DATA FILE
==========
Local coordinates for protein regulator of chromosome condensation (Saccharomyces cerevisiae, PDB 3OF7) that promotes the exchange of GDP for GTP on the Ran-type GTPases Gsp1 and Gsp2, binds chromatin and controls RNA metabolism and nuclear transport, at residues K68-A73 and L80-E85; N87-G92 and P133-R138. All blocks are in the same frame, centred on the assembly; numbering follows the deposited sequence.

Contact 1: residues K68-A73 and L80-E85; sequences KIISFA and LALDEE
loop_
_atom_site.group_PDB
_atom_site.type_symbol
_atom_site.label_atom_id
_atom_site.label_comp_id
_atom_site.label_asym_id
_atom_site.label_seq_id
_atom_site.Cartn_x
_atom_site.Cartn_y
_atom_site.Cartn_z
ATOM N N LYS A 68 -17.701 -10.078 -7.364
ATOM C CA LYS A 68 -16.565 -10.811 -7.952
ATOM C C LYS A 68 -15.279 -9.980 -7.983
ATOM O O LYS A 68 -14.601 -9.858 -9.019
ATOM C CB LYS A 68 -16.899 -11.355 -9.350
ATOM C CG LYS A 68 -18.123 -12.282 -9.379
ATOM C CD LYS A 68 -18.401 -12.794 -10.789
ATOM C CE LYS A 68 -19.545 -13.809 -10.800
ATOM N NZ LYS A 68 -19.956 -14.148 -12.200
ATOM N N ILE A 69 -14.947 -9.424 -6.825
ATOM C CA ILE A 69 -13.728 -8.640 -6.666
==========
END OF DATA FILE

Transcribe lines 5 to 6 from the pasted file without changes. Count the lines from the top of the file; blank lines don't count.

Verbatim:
_atom_site.type_symbol
_atom_site.label_atom_id